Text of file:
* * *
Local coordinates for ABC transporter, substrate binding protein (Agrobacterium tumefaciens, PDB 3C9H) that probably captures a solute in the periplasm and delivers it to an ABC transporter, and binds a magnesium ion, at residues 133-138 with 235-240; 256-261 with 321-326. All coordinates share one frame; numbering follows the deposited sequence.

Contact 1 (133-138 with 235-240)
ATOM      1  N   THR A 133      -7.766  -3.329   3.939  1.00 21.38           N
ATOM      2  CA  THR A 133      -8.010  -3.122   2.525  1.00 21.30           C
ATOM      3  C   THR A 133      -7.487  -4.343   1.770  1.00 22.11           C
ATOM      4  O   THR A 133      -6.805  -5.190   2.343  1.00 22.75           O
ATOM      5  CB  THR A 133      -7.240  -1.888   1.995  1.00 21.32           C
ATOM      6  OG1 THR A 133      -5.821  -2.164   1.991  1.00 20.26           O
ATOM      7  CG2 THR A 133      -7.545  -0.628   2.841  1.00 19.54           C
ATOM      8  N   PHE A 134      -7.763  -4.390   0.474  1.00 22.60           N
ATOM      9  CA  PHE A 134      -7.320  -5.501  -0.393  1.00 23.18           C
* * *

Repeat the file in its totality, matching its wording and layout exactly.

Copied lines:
Local coordinates for ABC transporter, substrate binding protein (Agrobacterium tumefaciens, PDB 3C9H) that probably captures a solute in the periplasm and delivers it to an ABC transporter, and binds a magnesium ion, at residues 133-138 with 235-240; 256-261 with 321-326. All coordinates share one frame; numbering follows the deposited sequence.

Contact 1 (133-138 with 235-240)
ATOM      1  N   THR A 133      -7.766  -3.329   3.939  1.00 21.38           N
ATOM      2  CA  THR A 133      -8.010  -3.122   2.525  1.00 21.30           C
ATOM      3  C   THR A 133      -7.487  -4.343   1.770  1.00 22.11           C
ATOM      4  O   THR A 133      -6.805  -5.190   2.343  1.00 22.75           O
ATOM      5  CB  THR A 133      -7.240  -1.888   1.995  1.00 21.32           C
ATOM      6  OG1 THR A 133      -5.821  -2.164   1.991  1.00 20.26           O
ATOM      7  CG2 THR A 133      -7.545  -0.628   2.841  1.00 19.54           C
ATOM      8  N   PHE A 134      -7.763  -4.390   0.474  1.00 22.60           N
ATOM      9  CA  PHE A 134      -7.320  -5.501  -0.393  1.00 23.18           C